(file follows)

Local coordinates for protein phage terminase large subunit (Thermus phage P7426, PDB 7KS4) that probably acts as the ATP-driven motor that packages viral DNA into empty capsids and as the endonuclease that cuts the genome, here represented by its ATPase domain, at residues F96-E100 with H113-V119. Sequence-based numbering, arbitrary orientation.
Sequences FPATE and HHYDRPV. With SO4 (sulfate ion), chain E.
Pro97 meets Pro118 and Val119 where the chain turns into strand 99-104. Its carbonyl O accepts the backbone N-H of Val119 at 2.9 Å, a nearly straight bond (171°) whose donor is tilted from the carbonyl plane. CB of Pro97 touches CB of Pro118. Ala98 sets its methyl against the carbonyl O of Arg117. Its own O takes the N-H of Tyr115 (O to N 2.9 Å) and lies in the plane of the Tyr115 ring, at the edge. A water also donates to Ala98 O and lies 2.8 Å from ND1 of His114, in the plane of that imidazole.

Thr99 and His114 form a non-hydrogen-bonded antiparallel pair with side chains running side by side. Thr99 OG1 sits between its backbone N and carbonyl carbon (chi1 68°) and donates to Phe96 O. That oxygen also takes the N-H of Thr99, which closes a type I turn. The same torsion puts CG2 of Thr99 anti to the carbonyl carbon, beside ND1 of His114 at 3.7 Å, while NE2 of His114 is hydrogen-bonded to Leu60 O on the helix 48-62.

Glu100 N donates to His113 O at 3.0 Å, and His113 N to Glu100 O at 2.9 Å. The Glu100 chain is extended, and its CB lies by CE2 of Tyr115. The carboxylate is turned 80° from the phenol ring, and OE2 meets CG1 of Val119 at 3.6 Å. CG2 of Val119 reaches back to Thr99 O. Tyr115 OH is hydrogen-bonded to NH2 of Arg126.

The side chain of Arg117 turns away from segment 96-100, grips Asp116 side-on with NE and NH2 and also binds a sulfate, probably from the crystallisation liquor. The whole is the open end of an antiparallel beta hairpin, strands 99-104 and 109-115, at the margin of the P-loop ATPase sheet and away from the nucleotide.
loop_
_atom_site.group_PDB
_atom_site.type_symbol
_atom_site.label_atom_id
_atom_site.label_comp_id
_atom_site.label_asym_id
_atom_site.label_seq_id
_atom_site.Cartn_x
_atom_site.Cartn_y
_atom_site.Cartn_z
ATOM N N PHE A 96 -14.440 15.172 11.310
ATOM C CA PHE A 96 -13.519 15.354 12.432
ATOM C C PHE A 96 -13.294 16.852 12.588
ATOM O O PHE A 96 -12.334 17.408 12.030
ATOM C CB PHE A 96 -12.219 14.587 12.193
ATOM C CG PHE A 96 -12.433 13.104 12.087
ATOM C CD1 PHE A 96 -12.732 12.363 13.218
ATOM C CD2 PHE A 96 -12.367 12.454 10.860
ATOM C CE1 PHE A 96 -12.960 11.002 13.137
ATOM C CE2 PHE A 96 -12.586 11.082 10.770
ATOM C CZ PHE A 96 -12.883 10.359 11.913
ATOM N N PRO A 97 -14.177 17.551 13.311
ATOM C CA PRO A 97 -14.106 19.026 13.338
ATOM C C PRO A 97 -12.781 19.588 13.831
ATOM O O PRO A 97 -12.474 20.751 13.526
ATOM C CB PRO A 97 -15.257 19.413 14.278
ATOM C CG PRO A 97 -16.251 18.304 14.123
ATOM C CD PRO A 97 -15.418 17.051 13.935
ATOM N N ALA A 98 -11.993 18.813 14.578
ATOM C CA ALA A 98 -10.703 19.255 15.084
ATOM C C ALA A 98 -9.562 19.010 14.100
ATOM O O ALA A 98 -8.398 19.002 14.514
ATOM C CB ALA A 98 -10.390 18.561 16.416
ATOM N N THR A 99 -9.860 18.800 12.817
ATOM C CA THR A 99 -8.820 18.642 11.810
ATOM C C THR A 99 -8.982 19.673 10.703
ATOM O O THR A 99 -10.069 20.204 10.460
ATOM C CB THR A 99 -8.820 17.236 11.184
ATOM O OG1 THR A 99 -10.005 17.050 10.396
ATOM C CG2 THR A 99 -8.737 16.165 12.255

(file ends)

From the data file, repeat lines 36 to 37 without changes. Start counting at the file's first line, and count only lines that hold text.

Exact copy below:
ATOM C CA ALA A 98 -10.703 19.255 15.084
ATOM C C ALA A 98 -9.562 19.010 14.100